On the one hand, to the extent organizations remain underprepared for cyber risks and undercompliant with privacy laws, insurance industry intervention in this area is very valuable. The risk management tools offered encourage and, to some extent, force stronger detection and security protocols in organizations and nudge organizations toward greater safety and security. In turn, this makes consumer information less likely to fall into the hands of wrongdoers. Cyber insurance and risk management services such as the audits, hotlines, and online portals of handbook materials provide substantive guidance on privacy law and on organizations’ responsibilities. To the extent that the information provided to organizations is accurate in these settings, these services could be compatible with compliance and could even induce greater compliance. Moreover, the postbreach services allow organizations to turn to one place and address all their concerns. Unlike other financial institutions that also offer risk management services related to data breach, insurance companies are able to package these services with insurance litigation defense and indemnification in the event of an actual breach.
On the other hand, overreliance on cyber risk management systems may allow organizations to avoid more active engagement with the design, content, enforcement, and maintenance of their policies. By encouraging organizations to use insurer-sponsored forensics, information technology, public relations units, and hot lines, the insurance field shifts or decouples responsibility for hard normative judgments to others (such as insurance companies) operating outside the organization (cf. Bisom-Rapp 1996, 1999; Edelman, Fuller, and Mara-Drita 2001). Insurance companies have an obvious financial incentive in seeing more customers purchase cyber insurance and the accompanying risk management services. Insurance industry services that diminish an organization’s individual responsibility to design its 752 cyber security policies and procedures may diminish organizational responsibility for making moral, ethical, and legal choices involved with compliance (cf. Baker and Simon 2002). To the extent organizations can simply delegate their data breach events to the insurers and accompanying risk management vendors, cyber insurers may enhance the possibility that organizations are lethargic in taking ownership of compliance policies and procedures and, consequently, preventing privacy laws from making a greater impact.
Obviously, future research on whether cyber insurance leads to less data theft would help to gauge the value of these insurer-sponsored risk management services. Assuming insurer risk management services reduce the likelihood that data breach events will occur, my data suggest, at least preliminarily, that there is a net benefit. Existing research suggests that organizations are currently unable to keep up with cyber threats. Thus, despite insurers’ financial incentives, insurer-sponsored help is greatly appreciated by organizations and the consumers whose information is potentially exposed.
At a minimum, this study highlights the processes and mechanisms through which insurers act as private risk regulators (Ben-Shahar and Logue 2012). Regulation over privacy and cyber security issues in the United States remains fragmented and incomplete. The insurance industry is stepping in and trying to offer organizations a pathway for dealing with cyber threats and the abundance of privacy laws. Law is typically thought of as top down, coming from public legal institutions such as courts, legislators, and regulatory institutions. However, consistent with new legal realist and the law and society studies, how organizations implement laws and comply with various rules is shaped by intermediary institutions such as insurance companies.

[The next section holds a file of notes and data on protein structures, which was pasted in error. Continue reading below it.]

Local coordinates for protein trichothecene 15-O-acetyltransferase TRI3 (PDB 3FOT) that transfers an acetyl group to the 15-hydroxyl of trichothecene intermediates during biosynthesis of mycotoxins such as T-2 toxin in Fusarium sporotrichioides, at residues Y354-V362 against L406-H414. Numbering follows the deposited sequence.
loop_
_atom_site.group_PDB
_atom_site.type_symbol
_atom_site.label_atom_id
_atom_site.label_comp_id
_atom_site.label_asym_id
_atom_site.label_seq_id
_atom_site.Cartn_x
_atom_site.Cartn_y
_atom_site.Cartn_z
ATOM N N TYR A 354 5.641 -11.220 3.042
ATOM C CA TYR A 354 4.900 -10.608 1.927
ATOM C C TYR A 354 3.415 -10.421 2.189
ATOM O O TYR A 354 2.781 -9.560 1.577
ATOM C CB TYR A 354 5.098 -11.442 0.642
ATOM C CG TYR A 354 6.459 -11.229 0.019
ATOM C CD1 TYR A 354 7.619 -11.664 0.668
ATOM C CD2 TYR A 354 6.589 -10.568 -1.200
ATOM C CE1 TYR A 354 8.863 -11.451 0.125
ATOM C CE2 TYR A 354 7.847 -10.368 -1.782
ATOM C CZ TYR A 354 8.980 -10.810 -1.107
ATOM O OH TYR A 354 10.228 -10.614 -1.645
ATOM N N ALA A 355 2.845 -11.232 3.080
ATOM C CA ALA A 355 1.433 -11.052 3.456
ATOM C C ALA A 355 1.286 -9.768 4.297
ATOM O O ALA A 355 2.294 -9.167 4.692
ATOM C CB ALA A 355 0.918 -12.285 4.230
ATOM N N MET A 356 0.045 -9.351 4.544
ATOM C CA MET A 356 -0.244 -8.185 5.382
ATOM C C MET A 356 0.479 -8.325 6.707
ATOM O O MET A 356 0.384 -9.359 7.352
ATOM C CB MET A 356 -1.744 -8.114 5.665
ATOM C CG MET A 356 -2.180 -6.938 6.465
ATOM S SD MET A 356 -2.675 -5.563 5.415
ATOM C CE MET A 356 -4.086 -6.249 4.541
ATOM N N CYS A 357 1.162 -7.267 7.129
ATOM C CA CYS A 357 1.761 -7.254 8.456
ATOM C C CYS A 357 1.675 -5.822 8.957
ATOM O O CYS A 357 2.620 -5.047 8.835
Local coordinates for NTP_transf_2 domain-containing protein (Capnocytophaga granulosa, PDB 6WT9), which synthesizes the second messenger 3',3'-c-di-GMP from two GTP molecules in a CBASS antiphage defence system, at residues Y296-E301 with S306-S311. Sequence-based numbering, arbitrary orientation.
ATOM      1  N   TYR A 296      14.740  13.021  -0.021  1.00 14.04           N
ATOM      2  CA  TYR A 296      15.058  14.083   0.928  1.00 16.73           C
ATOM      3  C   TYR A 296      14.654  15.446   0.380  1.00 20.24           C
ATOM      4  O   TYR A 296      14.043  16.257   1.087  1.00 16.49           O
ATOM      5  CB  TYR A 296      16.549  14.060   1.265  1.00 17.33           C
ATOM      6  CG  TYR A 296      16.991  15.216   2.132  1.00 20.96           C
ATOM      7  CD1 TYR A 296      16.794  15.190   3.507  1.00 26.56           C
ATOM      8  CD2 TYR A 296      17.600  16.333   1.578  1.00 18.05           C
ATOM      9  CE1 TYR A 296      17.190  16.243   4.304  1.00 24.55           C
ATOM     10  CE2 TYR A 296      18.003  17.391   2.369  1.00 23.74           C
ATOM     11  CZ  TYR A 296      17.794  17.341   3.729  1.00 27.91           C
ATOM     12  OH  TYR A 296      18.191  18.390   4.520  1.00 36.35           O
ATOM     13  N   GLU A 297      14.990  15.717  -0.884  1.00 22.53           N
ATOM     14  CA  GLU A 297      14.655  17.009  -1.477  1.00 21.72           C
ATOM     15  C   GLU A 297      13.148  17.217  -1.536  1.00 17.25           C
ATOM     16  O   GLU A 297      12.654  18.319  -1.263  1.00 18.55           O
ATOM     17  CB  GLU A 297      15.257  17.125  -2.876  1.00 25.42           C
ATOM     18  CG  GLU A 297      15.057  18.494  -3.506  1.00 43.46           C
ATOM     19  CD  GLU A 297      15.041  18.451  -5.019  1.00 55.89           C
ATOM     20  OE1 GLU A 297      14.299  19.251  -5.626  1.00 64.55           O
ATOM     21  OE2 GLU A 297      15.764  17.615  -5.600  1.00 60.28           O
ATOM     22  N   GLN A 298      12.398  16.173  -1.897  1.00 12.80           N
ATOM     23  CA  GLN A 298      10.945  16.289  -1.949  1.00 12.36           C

Cyber risk management services do not just reduce risk; they actively construct the meaning of compliance. As shown in the employment and consumer protection contexts (Edelman, Uggen, and Erlanger 1999; Talesh 2009, 2012), these responses are becoming institutionalized and gaining legitimacy. In particular, public legal institutions are deferring to and encouraging organizations to purchase cyber security insurance.
The Department of Homeland Security’s National Protection and Programs Directorate recently convened working sessions and roundtables with the insurance industry to discuss ways to make public and private institutions more cyber secure. While acknowledging that the cyber insurance market is relatively nascent as compared to other lines of insurance, the Department of Homeland Security’s report concluded that cyber insurance is vital: “A robust cybersecurity insurance market could help reduce the number of successful cyberattacks by: (1) promoting the adoption of preventative measures in return for more coverage; and (2) encouraging the implementation of best practices by basing premiums on an insured’s level of self-protection” (Penensky, Traub, and Leff 2015). Moreover, the report devoted extensive attention toward improving risk management within organizations, the very kinds of services cyber insurance companies are offering (Department of Homeland Security 2014). Thus, it appears that insurance institutions are shaping the content and meaning of cyber security compliance.
Moving forward, this article suggests that there is great potential for constructive linkages between studies on risk management and law and organizations. More research on how risk-based logics are mobilized by intermediaries and mediate the way organizations deal with cyber security threats and comply with privacy laws would help strengthen organizational theory and reveal how, in action, the meaning of compliance is often constructed by legal intermediaries